WMMNA points us towards Andrew Schneider’s BlinkCam captures a Polaroid self portrait each and every time he blinks. Why? “Every year each of us lose about 192 hours of valuable visual sight time to blinking. That’s eight days of blink.” 30*To think, I’m in my thirties and I am heading towards pissing a year’s worth of sight by blinking! [via]
Two for one special offer post! Here are a cool couple of music boxes that I came across on the same day. First of all, the Grand Illusions Music Box and a small update on the classic music box. Instead of being hard wired (or should that be pinned) to play a single tune, the Grand Illusions Music Box includes card strips and a hole punch so that you can punch your own tunes out and play them. The Otokibako Music Box on the other hand, is an electronic version that does similar tricks. However, this time you program the tune on a PC, print out a card strip with black markings on, feed it into the Otokibako Music Box and crank the handle. [via & via respectively]
About a year ago, I was reading an issue of Graphotism when I happened across an interview with an Italian photographer named Alex Fakso. The interview was accompanied by a few of his photos depicting a gritty and grainy underworld of graffiti writing. These were unlike most graff photos that I had previously seen as they weren’t just shot’s of final pieces or black-book sketches or actions shots per se but fly on the wall documents of the illegal missions that graff’s traditions holds so strong; painting trains…or Heavy Metal as they are known in Italy. It turns out that Alex himself used to be a writer but has since taken to the camera to document the art form rather than to paint himself. Since then I’ve spent spent many an evening trying to find out more information about a book that was being promoted in the article. Fakso’s website remained under construction for those months (and still does) and my searching remained fruitless. I saw some tasty teasers but still no book. It appears that the book hit other regions in Europe but not the UK and US. Well, here I am, a year later, in the lucky position of sitting over the fine piece of art itself, Alex Fakso’s Heavy Metal and it should be hitting the shelves in the UK, courtesy of Damiani any time now.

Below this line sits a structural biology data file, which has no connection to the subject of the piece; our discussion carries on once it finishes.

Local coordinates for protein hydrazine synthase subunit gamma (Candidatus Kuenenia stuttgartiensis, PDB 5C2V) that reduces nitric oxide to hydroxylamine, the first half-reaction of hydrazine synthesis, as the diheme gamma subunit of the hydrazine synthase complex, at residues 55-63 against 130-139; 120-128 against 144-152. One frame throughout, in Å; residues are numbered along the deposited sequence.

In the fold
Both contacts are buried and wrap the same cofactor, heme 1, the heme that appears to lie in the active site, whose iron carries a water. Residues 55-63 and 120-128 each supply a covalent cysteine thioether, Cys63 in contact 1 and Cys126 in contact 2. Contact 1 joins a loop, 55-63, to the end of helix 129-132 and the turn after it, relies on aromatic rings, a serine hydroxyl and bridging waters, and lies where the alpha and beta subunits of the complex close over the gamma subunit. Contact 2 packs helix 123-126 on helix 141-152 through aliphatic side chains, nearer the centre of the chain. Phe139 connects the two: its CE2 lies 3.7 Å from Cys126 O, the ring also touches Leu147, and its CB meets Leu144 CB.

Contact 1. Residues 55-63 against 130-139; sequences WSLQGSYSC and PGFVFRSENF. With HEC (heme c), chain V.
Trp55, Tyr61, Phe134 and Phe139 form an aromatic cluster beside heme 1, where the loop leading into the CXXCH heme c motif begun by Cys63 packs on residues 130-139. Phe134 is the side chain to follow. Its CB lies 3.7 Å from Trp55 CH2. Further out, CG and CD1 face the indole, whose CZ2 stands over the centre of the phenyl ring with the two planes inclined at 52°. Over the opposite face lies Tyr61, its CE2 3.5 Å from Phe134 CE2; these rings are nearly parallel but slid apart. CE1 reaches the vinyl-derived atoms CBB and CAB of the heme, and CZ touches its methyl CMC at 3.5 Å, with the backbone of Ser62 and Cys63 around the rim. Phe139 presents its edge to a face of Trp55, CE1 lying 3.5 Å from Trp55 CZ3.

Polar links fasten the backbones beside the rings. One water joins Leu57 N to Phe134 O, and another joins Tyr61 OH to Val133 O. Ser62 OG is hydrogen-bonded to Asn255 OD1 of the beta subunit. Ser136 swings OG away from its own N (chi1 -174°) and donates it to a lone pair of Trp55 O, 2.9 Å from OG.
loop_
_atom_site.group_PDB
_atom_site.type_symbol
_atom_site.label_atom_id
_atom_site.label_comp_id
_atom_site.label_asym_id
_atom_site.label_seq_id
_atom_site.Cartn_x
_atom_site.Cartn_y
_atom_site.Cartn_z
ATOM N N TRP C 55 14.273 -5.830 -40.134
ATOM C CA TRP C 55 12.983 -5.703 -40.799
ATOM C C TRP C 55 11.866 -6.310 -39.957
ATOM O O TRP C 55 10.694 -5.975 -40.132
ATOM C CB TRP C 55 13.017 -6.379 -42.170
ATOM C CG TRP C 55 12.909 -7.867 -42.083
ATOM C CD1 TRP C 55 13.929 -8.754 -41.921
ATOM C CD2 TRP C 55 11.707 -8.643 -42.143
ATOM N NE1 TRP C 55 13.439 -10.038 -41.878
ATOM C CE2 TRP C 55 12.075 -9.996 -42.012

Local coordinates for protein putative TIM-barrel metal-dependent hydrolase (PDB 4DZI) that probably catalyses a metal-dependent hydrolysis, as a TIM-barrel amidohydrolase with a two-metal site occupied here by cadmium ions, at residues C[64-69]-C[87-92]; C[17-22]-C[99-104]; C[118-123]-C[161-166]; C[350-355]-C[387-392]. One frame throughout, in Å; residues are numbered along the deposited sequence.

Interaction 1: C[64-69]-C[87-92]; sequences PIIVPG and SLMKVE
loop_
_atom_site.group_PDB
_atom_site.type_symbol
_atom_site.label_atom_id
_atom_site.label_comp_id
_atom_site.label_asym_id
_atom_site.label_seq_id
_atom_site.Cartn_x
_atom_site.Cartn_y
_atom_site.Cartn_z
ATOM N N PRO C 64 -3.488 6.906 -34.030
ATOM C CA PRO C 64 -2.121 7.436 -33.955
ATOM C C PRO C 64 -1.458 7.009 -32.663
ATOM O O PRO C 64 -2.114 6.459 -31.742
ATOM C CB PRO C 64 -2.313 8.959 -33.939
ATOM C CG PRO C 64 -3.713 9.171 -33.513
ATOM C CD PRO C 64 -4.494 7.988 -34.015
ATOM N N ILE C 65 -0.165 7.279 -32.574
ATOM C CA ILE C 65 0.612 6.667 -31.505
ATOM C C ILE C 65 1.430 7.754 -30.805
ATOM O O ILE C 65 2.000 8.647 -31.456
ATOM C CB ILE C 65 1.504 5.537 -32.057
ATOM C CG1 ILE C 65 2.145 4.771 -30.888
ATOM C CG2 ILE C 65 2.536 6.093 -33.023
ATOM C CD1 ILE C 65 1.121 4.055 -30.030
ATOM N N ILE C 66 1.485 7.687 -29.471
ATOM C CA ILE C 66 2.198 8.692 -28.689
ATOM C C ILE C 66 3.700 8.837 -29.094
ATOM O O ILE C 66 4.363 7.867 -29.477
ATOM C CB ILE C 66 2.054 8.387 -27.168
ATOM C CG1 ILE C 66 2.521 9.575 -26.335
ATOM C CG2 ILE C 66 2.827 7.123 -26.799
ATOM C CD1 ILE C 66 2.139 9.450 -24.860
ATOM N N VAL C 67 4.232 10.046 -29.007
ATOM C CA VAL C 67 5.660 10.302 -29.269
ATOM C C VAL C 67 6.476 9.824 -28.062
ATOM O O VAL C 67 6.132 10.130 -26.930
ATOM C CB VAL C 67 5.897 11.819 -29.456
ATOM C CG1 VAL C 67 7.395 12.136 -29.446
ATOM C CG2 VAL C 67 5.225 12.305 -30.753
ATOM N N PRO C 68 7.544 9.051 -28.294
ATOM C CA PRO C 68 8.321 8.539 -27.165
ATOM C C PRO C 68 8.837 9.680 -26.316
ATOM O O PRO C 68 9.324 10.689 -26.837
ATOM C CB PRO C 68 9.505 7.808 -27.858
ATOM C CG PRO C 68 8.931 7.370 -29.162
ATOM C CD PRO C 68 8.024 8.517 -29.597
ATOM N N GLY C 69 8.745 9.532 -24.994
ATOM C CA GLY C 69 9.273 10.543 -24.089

It is said, in the preface of Heavy Metal, that Alex Fakso believes what Robert Capa once said – if a war photo wasn’t any good then the photographer wasn’t close enough. I guess this should have read as some kind of warning as to what Heavy Metal was going to be like because being up close is an understatement when describing Alex Fakso’s photos; you’re almost on top/underneath/to the side of the whole scene. You really do get a feel for the calm, the chaos and also the precision of the writers missions…the whole missions. He has captured the writers masking up, entering yards and tunnels via fences and manhole covers respectively, crawling under the trains to get to the ones they need to, trains are prepared by having the plastic covering removed, they paint their piece, stand back for that split second to see their work before preparing their getaway. There are also momentary glances from the writers. Some are posed but some are caught off guard. These really do speak loudly. In fact, I can go as far to say that these images speak louder than that of any other photographers that I can think of…of any photographic style or subject matter for that matter. Maybe it’s just my deep interest in graffiti as an art-form, the tradition of train painting or just my love of photography but these photos truly manage to convey a real feeling of being there.
Most of his photos are taken in low or artificial light but he doesn’t allow the low light to be a problem. Alex uses film to capture his photo. Fast film and a tripod rule the night. To say that he focuses on the moment he clicks the shutter release cable rather than on any particular piece of graffiti is an understatement. In fact, there is hardly any graffiti in Heavy Metal at all. There are tags here and there and even a few pieces but they are far removed from the focus of the moment.The best example of this (and one photo that does actually contain a large piece of garffiti) is one of my favourite photos in the book. There’s a great piece covering the lower half of a carriage with a ghost writer doing his thing. It’s one of those moments captured on film that is so much more than the sum of its parts (or should that be arts?!). Fill in flash rather than an overpowering blast retains all the mood and atmosphere of the evening’s low light but is enough to capture the writer but the exposure time is also enough for his image to be burnt through the film. It’s a stunning wide-screen fisheye beauty but it’s just a single example of how amazing the other photos are in Heavy Metal.